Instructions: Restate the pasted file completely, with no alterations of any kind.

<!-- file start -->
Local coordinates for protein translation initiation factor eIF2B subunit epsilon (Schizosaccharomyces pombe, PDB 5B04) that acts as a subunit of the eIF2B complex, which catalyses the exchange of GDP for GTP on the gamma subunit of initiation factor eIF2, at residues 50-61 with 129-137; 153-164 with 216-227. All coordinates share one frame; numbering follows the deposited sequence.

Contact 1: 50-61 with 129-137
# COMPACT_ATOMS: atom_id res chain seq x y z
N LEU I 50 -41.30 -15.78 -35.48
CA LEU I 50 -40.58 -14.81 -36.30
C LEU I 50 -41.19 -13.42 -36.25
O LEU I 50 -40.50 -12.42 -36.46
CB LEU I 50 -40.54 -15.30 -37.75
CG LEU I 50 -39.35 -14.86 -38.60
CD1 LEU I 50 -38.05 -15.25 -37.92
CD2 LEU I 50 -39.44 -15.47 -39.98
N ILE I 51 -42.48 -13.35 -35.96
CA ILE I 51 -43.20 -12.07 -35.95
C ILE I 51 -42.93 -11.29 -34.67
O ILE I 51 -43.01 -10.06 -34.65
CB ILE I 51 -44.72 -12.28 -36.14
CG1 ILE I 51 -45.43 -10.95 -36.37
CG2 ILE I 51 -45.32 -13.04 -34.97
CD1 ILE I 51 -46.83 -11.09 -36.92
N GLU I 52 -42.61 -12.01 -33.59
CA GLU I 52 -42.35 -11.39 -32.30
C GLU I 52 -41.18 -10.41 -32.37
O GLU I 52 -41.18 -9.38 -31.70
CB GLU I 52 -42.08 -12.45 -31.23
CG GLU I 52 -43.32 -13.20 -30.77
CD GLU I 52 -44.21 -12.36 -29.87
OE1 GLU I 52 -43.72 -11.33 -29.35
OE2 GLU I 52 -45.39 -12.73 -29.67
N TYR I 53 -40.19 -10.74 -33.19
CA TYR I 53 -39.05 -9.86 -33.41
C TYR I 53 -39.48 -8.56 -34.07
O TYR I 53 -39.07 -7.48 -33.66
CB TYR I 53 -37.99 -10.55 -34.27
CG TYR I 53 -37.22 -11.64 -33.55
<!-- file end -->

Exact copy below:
Local coordinates for protein translation initiation factor eIF2B subunit epsilon (Schizosaccharomyces pombe, PDB 5B04) that acts as a subunit of the eIF2B complex, which catalyses the exchange of GDP for GTP on the gamma subunit of initiation factor eIF2, at residues 50-61 with 129-137; 153-164 with 216-227. All coordinates share one frame; numbering follows the deposited sequence.

Contact 1: 50-61 with 129-137
# COMPACT_ATOMS: atom_id res chain seq x y z
N LEU I 50 -41.30 -15.78 -35.48
CA LEU I 50 -40.58 -14.81 -36.30
C LEU I 50 -41.19 -13.42 -36.25
O LEU I 50 -40.50 -12.42 -36.46
CB LEU I 50 -40.54 -15.30 -37.75
CG LEU I 50 -39.35 -14.86 -38.60
CD1 LEU I 50 -38.05 -15.25 -37.92
CD2 LEU I 50 -39.44 -15.47 -39.98
N ILE I 51 -42.48 -13.35 -35.96
CA ILE I 51 -43.20 -12.07 -35.95
C ILE I 51 -42.93 -11.29 -34.67
O ILE I 51 -43.01 -10.06 -34.65
CB ILE I 51 -44.72 -12.28 -36.14
CG1 ILE I 51 -45.43 -10.95 -36.37
CG2 ILE I 51 -45.32 -13.04 -34.97
CD1 ILE I 51 -46.83 -11.09 -36.92
N GLU I 52 -42.61 -12.01 -33.59
CA GLU I 52 -42.35 -11.39 -32.30
C GLU I 52 -41.18 -10.41 -32.37
O GLU I 52 -41.18 -9.38 -31.70
CB GLU I 52 -42.08 -12.45 -31.23
CG GLU I 52 -43.32 -13.20 -30.77
CD GLU I 52 -44.21 -12.36 -29.87
OE1 GLU I 52 -43.72 -11.33 -29.35
OE2 GLU I 52 -45.39 -12.73 -29.67
N TYR I 53 -40.19 -10.74 -33.19
CA TYR I 53 -39.05 -9.86 -33.41
C TYR I 53 -39.48 -8.56 -34.07
O TYR I 53 -39.07 -7.48 -33.66
CB TYR I 53 -37.99 -10.55 -34.27
CG TYR I 53 -37.22 -11.64 -33.55